Question

NQE Check EC2 Instance for 'default' Security Group

  • 31 January 2024
  • 3 replies
  • 108 views

Userlevel 2
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Morning folks!

 

We recently got the opportunity to leverage Forward Networks NQE for a Cyber Security ask. They want to verify that EC2 Instances are not being assigned the default Security Group. This should be a simple enough task. AWS creates the security group with the name ‘default’ so all we need to do is create an NQE Query that checks our Cloud Objects with a type of ‘instance’ and verify that the list (I’m assuming it is a list type) of security groups does not contain ‘default’. However, after reviewing the NQE Data Model I’m not convinced the ‘Cloud Objects’ are exposed in such a way we can correlate instance to security group. Can someone confirm or deny this?

I do see that the instance tags are exposed as part of the ComputeInstance data model, so a workaround would be for us to edit our Terraform code so that security groups assigned to the instance are also created as tags on the instance so we can expose that correlation for consumption in NQE.


3 replies

Userlevel 2

Yes, you can definitely do this with the current NQE model. It parses the instance and security group names and tags.

 

Take a look at the following query:

foreach cloudAccount in network.cloudAccounts
foreach vpc in cloudAccount.vpcs
foreach computeInstance in vpc.computeInstances
foreach securityGroup in vpc.securityGroups
select {
violation: securityGroup.groupName == "default",
VPC: vpc.id,
"Compute Instance ID": computeInstance.id,
"Compute Instance Name": computeInstance.name,
"Security Group ID": securityGroup.id,
"Security Group Name": securityGroup.name,
"Security Group Desc": securityGroup.description,
"Security Group Tags": securityGroup.tags
}

 

This will pull all of the security groups, show which ones are associated with a particular instance, and then throw a violation on which ones are a default security group.  You can further restrict to particular cloud accounts as needed, or add additional information (instance tags, image type, etc) from the data model.

Userlevel 2
Badge

Yes, you can definitely do this with the current NQE model. It parses the instance and security group names and tags.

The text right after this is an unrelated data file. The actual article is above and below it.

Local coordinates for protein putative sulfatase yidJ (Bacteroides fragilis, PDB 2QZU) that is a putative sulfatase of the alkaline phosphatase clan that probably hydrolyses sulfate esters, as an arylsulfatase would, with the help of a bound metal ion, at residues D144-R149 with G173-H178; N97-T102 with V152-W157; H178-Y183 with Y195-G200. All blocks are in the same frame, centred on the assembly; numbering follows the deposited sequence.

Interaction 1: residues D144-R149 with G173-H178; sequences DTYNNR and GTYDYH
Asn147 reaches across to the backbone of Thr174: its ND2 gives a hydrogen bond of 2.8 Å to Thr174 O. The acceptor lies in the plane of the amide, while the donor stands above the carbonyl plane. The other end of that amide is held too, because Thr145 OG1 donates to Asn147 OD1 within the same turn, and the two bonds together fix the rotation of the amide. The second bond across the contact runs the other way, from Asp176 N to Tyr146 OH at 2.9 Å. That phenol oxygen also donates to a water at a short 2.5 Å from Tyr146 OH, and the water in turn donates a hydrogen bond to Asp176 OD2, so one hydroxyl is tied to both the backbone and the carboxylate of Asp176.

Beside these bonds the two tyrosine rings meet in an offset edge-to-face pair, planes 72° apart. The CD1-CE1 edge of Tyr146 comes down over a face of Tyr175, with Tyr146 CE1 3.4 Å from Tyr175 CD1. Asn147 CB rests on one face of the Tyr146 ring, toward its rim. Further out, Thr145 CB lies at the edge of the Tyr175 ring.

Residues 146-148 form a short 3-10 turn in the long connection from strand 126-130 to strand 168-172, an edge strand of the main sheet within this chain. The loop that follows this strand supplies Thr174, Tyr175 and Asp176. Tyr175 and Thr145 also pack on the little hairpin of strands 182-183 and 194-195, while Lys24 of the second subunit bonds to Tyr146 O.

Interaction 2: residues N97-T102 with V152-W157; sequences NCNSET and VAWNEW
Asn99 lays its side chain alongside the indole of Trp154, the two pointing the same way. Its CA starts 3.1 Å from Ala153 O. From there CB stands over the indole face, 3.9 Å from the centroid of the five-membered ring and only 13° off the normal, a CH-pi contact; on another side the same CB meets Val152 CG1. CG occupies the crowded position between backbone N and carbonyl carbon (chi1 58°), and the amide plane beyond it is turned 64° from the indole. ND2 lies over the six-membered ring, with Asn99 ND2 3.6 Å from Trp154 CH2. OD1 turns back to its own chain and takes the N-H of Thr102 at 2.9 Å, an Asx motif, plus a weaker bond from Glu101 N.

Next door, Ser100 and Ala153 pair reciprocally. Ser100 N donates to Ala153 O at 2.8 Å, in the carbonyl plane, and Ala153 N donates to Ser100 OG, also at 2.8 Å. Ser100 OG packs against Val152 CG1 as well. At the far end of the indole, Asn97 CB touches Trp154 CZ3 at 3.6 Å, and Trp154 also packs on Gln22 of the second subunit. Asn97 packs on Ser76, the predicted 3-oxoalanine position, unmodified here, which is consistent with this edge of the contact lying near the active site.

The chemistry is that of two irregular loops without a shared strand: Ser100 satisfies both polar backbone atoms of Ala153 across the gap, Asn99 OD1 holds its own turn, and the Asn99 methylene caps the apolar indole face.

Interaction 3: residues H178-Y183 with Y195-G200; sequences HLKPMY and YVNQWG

Take a look at the following query:

foreach cloudAccount in network.cloudAccounts
foreach vpc in cloudAccount.vpcs
foreach computeInstance in vpc.computeInstances
foreach securityGroup in vpc.securityGroups
select {
violation: securityGroup.groupName == "default",
VPC: vpc.id,
"Compute Instance ID": computeInstance.id,
"Compute Instance Name": computeInstance.name,
"Security Group ID": securityGroup.id,
"Security Group Name": securityGroup.name,
"Security Group Desc": securityGroup.description,
"Security Group Tags": securityGroup.tags
}

 

This will pull all of the security groups, show which ones are associated with a particular instance, and then throw a violation on which ones are a default security group.  You can further restrict to particular cloud accounts as needed, or add additional information (instance tags, image type, etc) from the data model.

Hey @captainpacket thanks for the reply! I tried this search but it does not seem to correlate the instance with the security group that is actually applied to it. What I get back is just an enumerated 1:1 table of all our instances and all of our security-groups. For example If we have 100 security-groups and 1 instance in AWS, I just see 1 instance 100 times with each security group even if that instance only really has 1 SG applied - with the top limit being 5.

 

If I visit the webpage for Instance A then I can see the security groups applied so i figured this might be exposed under vpc.computeInstances.id.securityGroups or something similar.

Userlevel 2

Ahh, yes - this query will just return all the security groups, with a true/false column for violation for the intersection of those that are set to default and also applied to instances.  This makes it handy for pass/fail continuous verification checks and audits.

 

To just return the instances that the default groups are applied, let’s move the 

violation: securityGroup.groupName == "default"

line farther up as a where condition instead:

 

foreach cloudAccount in network.cloudAccounts
foreach vpc in cloudAccount.vpcs
foreach computeInstance in vpc.computeInstances
foreach securityGroup in vpc.securityGroups
where securityGroup.groupName == "default"
select {
VPC: vpc.id,
"Compute Instance ID": computeInstance.id,
"Compute Instance Name": computeInstance.name,
"Security Group ID": securityGroup.id,
"Security Group Name": securityGroup.name,
"Security Group Desc": securityGroup.description,
"Security Group Tags": securityGroup.tags
}

 

You can still keep the violation field if you want it to be a pass/fail intent check as well.

 

Let me know if that helps - thanks!

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